In response to the increasing prevalence of obesity, the number of bariatric surgeries performed to induce weight loss has risen dramatically, according to background information in the first article. These procedures are technically demanding and performed on patients whose obesity and related conditions may put them at risk for complications after surgery. Therefore, it is important to understand risk factors that may influence risk, including body mass index (BMI), age, other illnesses and choice of procedure, the authors write.
Robert W. O'Rourke, M.D., and colleagues at the Oregon Health & Science University, Portland, reviewed data from 452 patients (372 women and 80 men, average age 44 years) undergoing inpatient bariatric procedures at the university between 2000 and 2003. The patients received either gastric bypass surgery, which involves sectioning off a small portion of the stomach into a pouch that connects directly to the small intestine, or biliopancreatic diversion with duodenal switch, a less commonly used procedure in which surgeons remove part of stomach but leave a slightly larger pouch and then also perform an intestinal bypass-like procedure by attaching the duodenum (the first part of the small intestine) to the lower part of the small intestine. Researchers examined several variables, including patients' age, BMI (calculated by dividing their weights by the square of their heights), gender, surgeon experience, other illnesses, type of procedure and whether they underwent open or laparoscopic (minimally invasive) surgery.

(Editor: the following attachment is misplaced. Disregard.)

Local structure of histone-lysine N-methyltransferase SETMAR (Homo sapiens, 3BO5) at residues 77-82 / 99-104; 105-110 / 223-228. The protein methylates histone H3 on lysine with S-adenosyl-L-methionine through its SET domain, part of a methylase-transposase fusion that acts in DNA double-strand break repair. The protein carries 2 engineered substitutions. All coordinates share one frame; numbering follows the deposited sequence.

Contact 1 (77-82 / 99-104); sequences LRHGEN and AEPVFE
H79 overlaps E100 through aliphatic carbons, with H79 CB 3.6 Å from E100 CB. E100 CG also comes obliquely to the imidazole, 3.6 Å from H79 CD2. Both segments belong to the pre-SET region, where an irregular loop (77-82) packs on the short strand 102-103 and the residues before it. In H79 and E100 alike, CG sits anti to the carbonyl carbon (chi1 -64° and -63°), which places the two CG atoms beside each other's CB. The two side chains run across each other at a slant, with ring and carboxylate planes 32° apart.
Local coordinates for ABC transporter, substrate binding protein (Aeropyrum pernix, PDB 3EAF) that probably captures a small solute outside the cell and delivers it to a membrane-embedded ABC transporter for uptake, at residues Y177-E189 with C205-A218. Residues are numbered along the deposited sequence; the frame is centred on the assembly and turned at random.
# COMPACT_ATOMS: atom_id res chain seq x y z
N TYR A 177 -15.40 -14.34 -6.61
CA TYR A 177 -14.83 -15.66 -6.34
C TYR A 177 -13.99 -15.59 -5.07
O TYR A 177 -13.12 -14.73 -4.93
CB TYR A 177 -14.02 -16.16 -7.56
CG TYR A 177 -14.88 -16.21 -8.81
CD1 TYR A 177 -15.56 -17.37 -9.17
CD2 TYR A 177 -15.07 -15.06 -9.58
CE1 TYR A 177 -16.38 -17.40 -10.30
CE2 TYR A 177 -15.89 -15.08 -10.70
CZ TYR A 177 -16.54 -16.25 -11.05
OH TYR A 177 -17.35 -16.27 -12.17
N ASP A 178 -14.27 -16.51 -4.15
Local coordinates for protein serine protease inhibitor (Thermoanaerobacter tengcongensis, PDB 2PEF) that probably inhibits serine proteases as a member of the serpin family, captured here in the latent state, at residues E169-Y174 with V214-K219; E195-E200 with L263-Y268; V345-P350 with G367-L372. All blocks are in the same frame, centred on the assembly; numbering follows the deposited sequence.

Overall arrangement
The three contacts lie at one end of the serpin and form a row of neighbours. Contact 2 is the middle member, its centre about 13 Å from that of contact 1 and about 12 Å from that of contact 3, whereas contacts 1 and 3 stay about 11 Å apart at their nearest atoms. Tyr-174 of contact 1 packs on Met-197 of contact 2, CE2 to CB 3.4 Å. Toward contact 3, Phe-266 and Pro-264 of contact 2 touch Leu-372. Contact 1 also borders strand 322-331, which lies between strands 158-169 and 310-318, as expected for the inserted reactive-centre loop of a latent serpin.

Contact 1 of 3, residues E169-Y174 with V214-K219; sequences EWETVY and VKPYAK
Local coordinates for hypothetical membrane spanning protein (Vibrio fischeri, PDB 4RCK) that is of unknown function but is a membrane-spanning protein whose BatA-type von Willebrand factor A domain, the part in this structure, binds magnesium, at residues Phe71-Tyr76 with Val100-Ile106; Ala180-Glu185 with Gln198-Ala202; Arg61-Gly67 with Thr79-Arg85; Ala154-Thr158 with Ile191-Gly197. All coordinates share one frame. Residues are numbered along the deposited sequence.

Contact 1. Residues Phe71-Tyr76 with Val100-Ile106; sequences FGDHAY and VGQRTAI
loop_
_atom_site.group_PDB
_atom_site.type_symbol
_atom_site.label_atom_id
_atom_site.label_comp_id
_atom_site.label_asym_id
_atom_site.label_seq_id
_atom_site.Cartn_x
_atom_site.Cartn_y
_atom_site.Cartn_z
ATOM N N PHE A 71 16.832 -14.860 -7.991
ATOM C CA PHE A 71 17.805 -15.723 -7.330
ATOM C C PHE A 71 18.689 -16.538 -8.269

Participants lost an average of 54 percent of their excess weight in the year following surgery. During the study, which followed patients fo
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